* Conversion factors, water flow calculations, hydraulics in pipes, weirs, orifices, and open channels, distribution, outlets, and quality issues
* In-depth emphasis on drinking water treatment and water pollution control technologies
* Calculations specifically keyed to regulation requirements
* New to this edition: regulation updates, pellet softening, membrane filtration, disinfection by-products, health risks, wetlands, new and revised examples using field data

Inside this Updated Environmental Reference Tool
• Streams and Rivers • Lakes and Reservoirs • Groundwater • Fundamental and Treatment Plant Hydraulics • Public Water Supply • Wastewater Engineering • Appendices: Macro invertebrate Tolerance List • Well Function for Confined Aquifers • Solubility Product Constants for Solution at or near Room Temperature • Freundlich Adsorption Isotherm Constants for Toxic Organic Compounds • Conversion Factors

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Fundamentals of Hydraulic Engineering Systems

Fundamentals of Hydraulic Engineering Systems


This book provides a fundamental treatment of engineering hydraulics. It is intended to bridge the gap between basic principles and techniques applied to design and analysis of hydraulic engineering systems. This text exposes students to many problems commonly encountered in practice, various solution scenarios (e.g., design formulas, tables, and computer software) that are written by one of the largest commercial vendors of hydrology and hydraulics software.

Available   at    : Amazon

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Heat Transfer Applications for the Practicing Engineer

Heat Transfer Applications for the Practicing Engineer


This book serves as a training tool for individuals in industry and academia involved with heat transfer applications. Although the literature is inundated with texts emphasizing theory and theoretical derivations, the goal of this book is to present the subject of heat transfer from a strictly pragmatic point of view.

The book is divided into four Parts: Introduction, Principles, Equipment Design Procedures and Applications, and ABET-related Topics. The first Part provides a series of chapters concerned with introductory topics that are required when solving most engineering problems, including those in heat transfer. The second Part of the book is concerned with heat transfer principles. Topics that receive treatment include Steady-state Heat Conduction, Unsteady-state Heat Conduction, Forced Convection, Free Convection, Radiation, Boiling and Condensation, and Cryogenics. Part three (considered the heart of the book) addresses heat transfer equipment design procedures and applications. In addition to providing a detailed treatment of the various types of heat exchangers, this part also examines the impact of entropy calculations on exchanger design, and operation, maintenance and inspection (OM&I), plus refractory and insulation effects. The concluding Part of the text examines ABET (Accreditation Board for Engineering and Technology) related topics of concern, including economies and finance, numerical methods, open-ended problems, ethics, environmental management, and safety and accident management.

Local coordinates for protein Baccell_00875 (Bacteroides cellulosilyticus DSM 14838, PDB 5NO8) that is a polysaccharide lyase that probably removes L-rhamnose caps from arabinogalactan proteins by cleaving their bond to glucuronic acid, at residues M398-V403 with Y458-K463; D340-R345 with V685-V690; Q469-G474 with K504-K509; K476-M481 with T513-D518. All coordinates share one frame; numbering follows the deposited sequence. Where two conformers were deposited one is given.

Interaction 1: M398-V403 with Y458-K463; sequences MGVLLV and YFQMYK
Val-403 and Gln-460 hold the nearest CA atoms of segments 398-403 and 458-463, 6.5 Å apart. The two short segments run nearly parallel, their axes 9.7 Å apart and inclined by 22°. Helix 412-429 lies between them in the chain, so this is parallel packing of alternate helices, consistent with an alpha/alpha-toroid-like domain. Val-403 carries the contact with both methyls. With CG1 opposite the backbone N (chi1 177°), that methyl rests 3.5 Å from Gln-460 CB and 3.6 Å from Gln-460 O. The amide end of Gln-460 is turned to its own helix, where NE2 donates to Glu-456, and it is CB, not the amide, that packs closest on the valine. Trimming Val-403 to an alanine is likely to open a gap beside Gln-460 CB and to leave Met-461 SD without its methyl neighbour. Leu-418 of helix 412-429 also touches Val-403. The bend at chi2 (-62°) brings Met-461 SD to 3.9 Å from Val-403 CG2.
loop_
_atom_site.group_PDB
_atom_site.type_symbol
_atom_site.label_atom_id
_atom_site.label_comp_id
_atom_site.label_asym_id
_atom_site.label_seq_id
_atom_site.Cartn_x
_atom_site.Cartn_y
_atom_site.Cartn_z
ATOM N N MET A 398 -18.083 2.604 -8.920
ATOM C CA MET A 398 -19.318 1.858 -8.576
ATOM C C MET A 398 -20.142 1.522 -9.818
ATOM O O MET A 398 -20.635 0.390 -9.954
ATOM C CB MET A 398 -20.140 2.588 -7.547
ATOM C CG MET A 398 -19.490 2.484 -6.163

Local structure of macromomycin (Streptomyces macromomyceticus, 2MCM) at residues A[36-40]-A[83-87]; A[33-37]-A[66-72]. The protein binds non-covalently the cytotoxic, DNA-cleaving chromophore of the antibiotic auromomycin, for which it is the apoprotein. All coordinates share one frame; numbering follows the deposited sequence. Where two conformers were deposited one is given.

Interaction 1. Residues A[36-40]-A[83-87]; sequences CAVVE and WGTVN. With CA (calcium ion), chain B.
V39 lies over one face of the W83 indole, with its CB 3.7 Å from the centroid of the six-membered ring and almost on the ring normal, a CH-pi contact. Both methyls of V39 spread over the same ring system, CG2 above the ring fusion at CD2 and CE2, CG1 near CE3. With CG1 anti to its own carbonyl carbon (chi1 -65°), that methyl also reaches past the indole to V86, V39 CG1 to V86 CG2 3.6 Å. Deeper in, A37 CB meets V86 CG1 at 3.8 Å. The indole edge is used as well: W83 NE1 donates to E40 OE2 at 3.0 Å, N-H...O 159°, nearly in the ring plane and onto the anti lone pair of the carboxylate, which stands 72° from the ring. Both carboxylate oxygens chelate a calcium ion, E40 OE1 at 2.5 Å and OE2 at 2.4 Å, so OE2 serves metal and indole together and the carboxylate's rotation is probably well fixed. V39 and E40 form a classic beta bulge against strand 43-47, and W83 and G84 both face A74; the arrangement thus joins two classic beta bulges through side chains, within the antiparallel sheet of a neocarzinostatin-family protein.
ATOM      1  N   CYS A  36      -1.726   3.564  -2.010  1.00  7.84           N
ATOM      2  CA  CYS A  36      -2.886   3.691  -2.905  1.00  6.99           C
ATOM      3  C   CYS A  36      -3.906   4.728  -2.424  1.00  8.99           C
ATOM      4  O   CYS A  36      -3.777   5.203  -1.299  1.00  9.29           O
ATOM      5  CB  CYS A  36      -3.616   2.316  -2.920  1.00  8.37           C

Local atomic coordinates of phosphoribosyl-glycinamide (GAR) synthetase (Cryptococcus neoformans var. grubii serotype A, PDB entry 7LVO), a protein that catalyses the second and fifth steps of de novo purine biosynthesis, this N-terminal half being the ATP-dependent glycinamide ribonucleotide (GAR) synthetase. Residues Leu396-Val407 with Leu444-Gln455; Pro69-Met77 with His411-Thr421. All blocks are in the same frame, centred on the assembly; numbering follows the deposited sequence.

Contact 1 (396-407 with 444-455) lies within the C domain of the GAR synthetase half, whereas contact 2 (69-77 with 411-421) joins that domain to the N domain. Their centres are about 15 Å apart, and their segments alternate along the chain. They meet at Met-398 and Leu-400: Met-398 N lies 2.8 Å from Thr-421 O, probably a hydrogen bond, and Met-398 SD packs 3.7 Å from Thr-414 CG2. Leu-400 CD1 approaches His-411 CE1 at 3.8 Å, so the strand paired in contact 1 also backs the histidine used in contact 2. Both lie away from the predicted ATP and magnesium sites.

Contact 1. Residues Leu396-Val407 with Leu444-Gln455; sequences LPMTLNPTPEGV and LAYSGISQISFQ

Available   at    : Amazon

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Fundamentals of Eddy Current Testing

Fundamentals of Eddy Current Testing


This book provides a thorough examination of the basic theory and principles behind eddy current testing.Contents: electrical theory; electromagnetism; inductive reactance and impedance; eddy current test principles; coils, instruments and standards; and impedance-plane response.

Author(s): Hagemaier, Donald J.
Publisher: ASNT
Year: 1990
Pages: 92

Available  at    : ASNT Shop

Handbook on Plastic Analysis in Engineering

Handbook on Plastic Analysis in Engineering

by Leonid Belenkiy (2006)

This is a comprehensive reference source on practical applications of plastic analysis for a wide scope of structures used in marine and other industries. The book is addressed to virtually all structural engineers involved in design, stress analysis, research, rule development, and advanced academic studies in shipbuilding, offshore and other fields.
1055 pages ♦ ISBN 0-9742019-2-8 ♦ Hard Cover

Available   at    :     SNAME Publications